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Say I have a portfolio which contains two components, A & B.

Below are the daily contributions to performance (0.02 equals 2%), where the overall portfolio return is equal to the sum of component contributions (A & B).

A     B     Overall portfolio
0.03  0.01  0.04
0.02  0.01  0.03
0.04  0.03  0.07

I want to show the compounded contribution for the two components & overall portfolio.

Row number          A         B         Overall portfolio   portfolio - sum(a+b)
0                   1         1         1   
1                   1.03      1.01      1.04                0
2                   1.0506    1.0201    1.0712              0.0005
3                   1.092624  1.050703  1.146184            0.002857

I am confused as to why (excluding row 1) the compounded component contributions do not equal the overall portfolio compounded returns?

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    $\begingroup$ What are the weights of the two components in the portfolio? Also, what doesn't make sense to me is that in the first table (second row), the return of A is 2% and return of B is 1%, but overall portfolio is 5%: that's only possible with leverage. $\endgroup$ Jan 18, 2022 at 9:02
  • $\begingroup$ @JanStuller I don't have the weights of A & B just their contributions, so their weight multiplied by their return. Apologies that was a typo, have fixed now. $\endgroup$
    – mHelpMe
    Jan 18, 2022 at 9:18
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    $\begingroup$ If you have a portfolio of two assets, and one asset returns 2% and the other returns 1%, it is not correct to say that the overall portfolio return is 3%. Imagine you have 100 dollars and you invest 50 into IBM and 50 into Google: IBM returns 2%, so you made USD 1 on IBM, whilst Google returns 1%, so you made 50 cents on Google: overall, you made USD 1.50, which is 1.5% on your 100. In other words, your return is $$0.5 * 0.02 + 0.5 * 0.01 = 0.015$$. $\endgroup$ Jan 18, 2022 at 9:30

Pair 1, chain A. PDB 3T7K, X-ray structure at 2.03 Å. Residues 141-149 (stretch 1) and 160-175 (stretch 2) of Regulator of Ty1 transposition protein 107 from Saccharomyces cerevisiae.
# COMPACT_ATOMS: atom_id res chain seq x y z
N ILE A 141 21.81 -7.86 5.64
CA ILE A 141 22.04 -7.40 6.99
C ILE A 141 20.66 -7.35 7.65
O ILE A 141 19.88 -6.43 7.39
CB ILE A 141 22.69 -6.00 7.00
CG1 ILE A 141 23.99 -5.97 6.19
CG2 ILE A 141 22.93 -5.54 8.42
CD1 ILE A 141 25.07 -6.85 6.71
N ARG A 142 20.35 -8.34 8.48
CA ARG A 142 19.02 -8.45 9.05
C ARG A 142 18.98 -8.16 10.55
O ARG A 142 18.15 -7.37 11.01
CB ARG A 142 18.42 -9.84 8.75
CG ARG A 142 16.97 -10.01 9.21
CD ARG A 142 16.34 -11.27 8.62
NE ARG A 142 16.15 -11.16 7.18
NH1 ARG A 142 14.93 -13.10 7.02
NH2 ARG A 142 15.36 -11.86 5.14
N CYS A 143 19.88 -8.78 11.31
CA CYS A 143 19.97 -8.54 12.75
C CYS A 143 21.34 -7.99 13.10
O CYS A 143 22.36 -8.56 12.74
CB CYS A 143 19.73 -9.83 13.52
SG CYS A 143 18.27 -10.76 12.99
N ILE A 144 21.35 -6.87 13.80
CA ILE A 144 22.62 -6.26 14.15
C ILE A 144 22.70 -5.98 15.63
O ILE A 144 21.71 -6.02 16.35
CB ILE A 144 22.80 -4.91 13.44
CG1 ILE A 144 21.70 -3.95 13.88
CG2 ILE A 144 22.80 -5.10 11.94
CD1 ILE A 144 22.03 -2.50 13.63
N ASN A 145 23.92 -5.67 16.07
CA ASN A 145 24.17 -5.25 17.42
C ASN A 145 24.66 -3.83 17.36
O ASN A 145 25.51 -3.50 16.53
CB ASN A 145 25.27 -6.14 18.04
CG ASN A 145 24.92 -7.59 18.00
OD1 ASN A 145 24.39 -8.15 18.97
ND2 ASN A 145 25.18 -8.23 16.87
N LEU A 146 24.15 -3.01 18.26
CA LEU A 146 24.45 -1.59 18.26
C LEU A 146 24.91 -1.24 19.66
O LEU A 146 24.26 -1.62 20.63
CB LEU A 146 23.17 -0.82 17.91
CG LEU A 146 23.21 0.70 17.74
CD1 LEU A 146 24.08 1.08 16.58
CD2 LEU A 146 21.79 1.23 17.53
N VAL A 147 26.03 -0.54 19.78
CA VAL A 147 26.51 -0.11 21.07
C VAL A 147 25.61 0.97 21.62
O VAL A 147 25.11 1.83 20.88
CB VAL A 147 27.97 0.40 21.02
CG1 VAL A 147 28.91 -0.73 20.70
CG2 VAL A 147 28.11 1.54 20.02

• $\begingroup$ the number in the first table are assets A & B are contributions not returns, the sum of their contribution is the portfolio return $\endgroup$
    – mHelpMe
    Jan 18, 2022 at 10:27
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    $\begingroup$ This is a well-known problem; and there is no "correct" solution, only several workarounds. See for instance quant.stackexchange.com/questions/36520/… $\endgroup$ Jan 18, 2022 at 19:14

3 Answers 3

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If the numbers are contributions and not returns you should not calculate interest on interest but just add the contributions together.

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Contributions are not returns - they are breaking out the total gain for a portfolio into the gains associated with each component.

So in your example, the portfolio goes up by 0.04 on day 1, 0.01 of which came from the gain in stock B and 0.03 came form the changes in stock A. On day 2, the portfolio goes up by 0.03, etc. Everything sums nicely horizontally and vertically.

But, the contributions don't compound like returns do - your conversion to returns assumes that the stocks are equally weighted and valued, which makes the math nice on the first day, but does not work for the second day because the stocks are no longer equally weighted. Stock B increased in value, which means that its performance accounts for a larger portion of the overall performance. Plus, the change on the second day is not a percent return because the denominators are no longer 1 after the first day, so the traditional compounding rules are not valid.

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There is no exact answer to this problem, but there are a few different ways to approximate it.

Here is my preferred approximation method:

$k_i = log(1 + r_{p,i}) / r_{p,i}$

$c_i = \prod_{j=1}^i1 + r_{p,j}$

$t_i = log(c_i)/(c_i-1)$

where $r_{p,i}$ is the return on the portfolio and $i$ is time.

The time series of contributions to returns is then given by:

$rc_{s,i} = r_{s,i} w_{s,i}$

$adj\_rc_{s,i} = \frac{\sum_{j=1}^i { rc_{s,j} * k_j }} {t_i}$

where $rc_{s,i}$ is the return contribution of security $s$ at time $t$, and $adj\_rc_{s,i}$ is the adjusted return contribution such that $\sum_{i=1}^n {adj\_rc_{s,i}} = c_i$

Here is an example calculation for your problem:

A        B      c       k       t       rc A    rc B    adjrc A   adjrc B  adj rc A + B
1.000   1.000   1.000   1.0000  1.000   0.000   0.000   0.000     0.000    0.000
1.030   1.010   1.040   0.4258  0.4258  0.030   0.010   0.030     0.010    0.040
1.051   1.020   1.071   0.4279  0.4195  0.020   0.010   0.051     0.020    0.071
1.093   1.051   1.146   0.4198  0.4053  0.040   0.030   0.094     0.052    0.146
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